Many churches throughout the world use a Bible reading schedule called a "lectionary." It's just a fancy word meaning "selected readings." Posts like this reflect on the readings for an upcoming Sunday or other Church holiday, as found in the historic one-year lectionary.
Our world is full of negative examples. To a great extent, we seem to thrive on those negative examples. Certainly the radical social and political movements that war with one another use them. The family is redefined because many families fail to live up to a theoretical, somewhat abstract concept of what a family could be. Big business is criticized because some large corporations have engaged in bad business practices with disregard for their employees, their communities, or the environment. Small business is criticized because the small business owners don’t have the resources to care for their employees, their communities, or the environment to the same extent that larger businesses might.
In Ezekiel 36:22, God says that He is going to act not for the sake of Israel, but for his own sake. Israel has brought shame on His name. What have they done? They have claimed to be God’s people but have not acted like who they are. They are the very nation God has chosen to be a blessing to the entire world, to live differently from the rest of the world, to be a haven for those who are in need, a beacon of justice. Yet they have acted no differently from the rest of the world.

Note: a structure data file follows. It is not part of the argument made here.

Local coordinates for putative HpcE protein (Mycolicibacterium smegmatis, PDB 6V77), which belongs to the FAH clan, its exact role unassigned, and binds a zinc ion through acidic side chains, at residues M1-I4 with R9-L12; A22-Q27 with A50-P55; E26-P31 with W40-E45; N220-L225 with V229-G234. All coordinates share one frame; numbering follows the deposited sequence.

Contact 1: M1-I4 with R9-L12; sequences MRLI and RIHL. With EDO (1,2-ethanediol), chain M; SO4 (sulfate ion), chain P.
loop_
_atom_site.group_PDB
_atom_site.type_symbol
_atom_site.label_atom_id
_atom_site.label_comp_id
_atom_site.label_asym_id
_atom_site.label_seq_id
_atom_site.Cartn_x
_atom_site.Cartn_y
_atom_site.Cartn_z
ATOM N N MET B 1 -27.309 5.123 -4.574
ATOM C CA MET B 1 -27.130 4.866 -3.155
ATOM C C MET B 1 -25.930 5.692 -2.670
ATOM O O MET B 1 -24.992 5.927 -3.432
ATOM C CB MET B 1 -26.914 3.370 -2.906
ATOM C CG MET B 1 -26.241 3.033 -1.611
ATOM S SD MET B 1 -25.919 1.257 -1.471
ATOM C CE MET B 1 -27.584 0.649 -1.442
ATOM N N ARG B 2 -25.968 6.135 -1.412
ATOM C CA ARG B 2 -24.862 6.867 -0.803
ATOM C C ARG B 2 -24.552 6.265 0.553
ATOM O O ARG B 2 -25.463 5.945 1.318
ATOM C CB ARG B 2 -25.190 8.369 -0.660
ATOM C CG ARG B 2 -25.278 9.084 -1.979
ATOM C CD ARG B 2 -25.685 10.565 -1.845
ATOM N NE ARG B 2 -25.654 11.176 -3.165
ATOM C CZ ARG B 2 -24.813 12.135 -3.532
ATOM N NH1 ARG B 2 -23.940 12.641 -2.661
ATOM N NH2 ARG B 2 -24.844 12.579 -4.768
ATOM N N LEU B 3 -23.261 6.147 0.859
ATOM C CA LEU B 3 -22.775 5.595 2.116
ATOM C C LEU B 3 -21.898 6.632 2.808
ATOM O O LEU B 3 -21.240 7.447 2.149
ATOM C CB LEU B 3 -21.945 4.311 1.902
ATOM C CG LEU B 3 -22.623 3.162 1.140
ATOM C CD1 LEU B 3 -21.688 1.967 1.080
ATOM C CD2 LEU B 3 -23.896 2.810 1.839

By living this way, Israel has brought shame on God’s name. So God, in bringing judgment not only on the surrounding nations, but also on Israel, is acting in defense of His name. He is pointing out that his chosen people have failed.
What does this have to do with our negative examples? I’ll just give one. The Scripture calls God the husband and father of his people. Yet over many years ministering to families I have seen many, many instances of husbands and fathers who are abject failures. Many of them are physically or verbally abusive. For their family members it is difficult to be confronted with a Scriptural picture of God as the husband or father. For the person who has been stuck in an abusive situation, depicting God with the formal title held by their abuser is a dreadful idea.
The Bible does call God the father. The Bible calls God the shepherd, caretaker, in effect, the husband of his people. How do we deal with this?
We remember that the failure of humans to live up to the high calling God has given them says nothing negative about God, but everything negative about them. What’s that ideal father like? Caring, nurturing, providing, making a place of safety, giving opportunity to grow, to ask questions, to fail and to succeed? That may not be much like your father. My father, who did rather well, managed to fail at those tasks, though he also succeeded a good bit of the time.
God never fails. He is the one in whom we can depend. Let God be God!
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